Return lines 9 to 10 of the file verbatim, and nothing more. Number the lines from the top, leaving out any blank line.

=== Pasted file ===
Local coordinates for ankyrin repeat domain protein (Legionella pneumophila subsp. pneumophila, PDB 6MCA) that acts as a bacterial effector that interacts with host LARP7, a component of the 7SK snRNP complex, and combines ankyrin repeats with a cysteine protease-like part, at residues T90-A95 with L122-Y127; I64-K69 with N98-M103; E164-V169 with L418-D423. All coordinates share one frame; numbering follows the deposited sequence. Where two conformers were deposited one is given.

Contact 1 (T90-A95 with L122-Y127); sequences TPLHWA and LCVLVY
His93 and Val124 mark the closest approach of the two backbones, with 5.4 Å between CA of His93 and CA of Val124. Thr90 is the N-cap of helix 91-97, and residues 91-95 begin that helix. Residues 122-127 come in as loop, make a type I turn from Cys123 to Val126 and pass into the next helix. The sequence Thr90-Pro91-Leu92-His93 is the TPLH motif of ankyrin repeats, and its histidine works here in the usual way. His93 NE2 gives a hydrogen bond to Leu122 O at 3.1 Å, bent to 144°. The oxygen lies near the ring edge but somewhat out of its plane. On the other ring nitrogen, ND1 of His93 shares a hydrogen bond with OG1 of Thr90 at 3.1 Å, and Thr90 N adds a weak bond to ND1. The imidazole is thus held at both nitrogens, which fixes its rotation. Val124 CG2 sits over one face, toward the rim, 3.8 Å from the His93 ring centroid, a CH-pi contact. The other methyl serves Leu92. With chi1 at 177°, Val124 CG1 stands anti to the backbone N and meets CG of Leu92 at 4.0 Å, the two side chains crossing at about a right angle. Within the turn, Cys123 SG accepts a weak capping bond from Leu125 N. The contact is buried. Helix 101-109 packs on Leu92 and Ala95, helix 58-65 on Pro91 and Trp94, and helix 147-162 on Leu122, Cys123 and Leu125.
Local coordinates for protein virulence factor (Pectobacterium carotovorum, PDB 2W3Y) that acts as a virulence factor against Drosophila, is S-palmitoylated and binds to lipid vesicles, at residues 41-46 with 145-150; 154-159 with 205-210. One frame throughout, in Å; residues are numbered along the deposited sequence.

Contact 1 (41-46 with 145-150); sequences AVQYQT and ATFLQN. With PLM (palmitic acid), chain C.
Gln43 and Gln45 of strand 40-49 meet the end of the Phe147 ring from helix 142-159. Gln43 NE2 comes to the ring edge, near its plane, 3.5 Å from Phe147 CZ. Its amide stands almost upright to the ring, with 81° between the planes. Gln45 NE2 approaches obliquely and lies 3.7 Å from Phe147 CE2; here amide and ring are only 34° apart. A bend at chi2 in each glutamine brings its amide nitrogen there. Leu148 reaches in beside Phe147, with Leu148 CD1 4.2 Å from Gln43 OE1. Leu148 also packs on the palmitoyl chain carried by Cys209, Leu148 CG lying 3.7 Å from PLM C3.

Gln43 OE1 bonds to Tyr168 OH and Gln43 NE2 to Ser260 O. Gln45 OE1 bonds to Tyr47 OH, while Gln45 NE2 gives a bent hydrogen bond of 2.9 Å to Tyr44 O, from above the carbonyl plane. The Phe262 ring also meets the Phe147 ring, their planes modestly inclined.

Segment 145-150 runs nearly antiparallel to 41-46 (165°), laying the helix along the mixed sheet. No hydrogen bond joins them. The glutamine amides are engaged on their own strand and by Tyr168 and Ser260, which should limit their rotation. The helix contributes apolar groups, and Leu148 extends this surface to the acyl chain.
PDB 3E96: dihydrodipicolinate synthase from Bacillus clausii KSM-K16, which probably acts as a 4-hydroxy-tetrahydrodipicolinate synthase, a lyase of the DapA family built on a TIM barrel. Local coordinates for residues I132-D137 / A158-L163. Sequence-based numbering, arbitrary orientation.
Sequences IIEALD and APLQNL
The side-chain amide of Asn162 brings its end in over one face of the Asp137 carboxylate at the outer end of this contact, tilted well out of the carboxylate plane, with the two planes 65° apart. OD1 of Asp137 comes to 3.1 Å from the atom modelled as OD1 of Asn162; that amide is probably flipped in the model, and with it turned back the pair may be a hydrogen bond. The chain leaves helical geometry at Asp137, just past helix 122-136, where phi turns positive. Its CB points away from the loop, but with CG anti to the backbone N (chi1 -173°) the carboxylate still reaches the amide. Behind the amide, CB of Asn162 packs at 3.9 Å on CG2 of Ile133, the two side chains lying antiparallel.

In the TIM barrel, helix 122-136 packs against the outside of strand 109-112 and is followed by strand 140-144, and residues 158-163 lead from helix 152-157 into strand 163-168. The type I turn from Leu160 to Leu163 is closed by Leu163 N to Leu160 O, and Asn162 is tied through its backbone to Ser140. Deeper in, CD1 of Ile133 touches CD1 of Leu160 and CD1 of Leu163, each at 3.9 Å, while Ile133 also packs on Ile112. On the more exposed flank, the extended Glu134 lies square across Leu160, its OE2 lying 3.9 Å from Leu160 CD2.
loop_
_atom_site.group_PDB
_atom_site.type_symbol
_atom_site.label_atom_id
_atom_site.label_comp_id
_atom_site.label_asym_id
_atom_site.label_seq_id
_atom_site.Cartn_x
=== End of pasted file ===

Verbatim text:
PDB 3E96: dihydrodipicolinate synthase from Bacillus clausii KSM-K16, which probably acts as a 4-hydroxy-tetrahydrodipicolinate synthase, a lyase of the DapA family built on a TIM barrel. Local coordinates for residues I132-D137 / A158-L163. Sequence-based numbering, arbitrary orientation.
Sequences IIEALD and APLQNL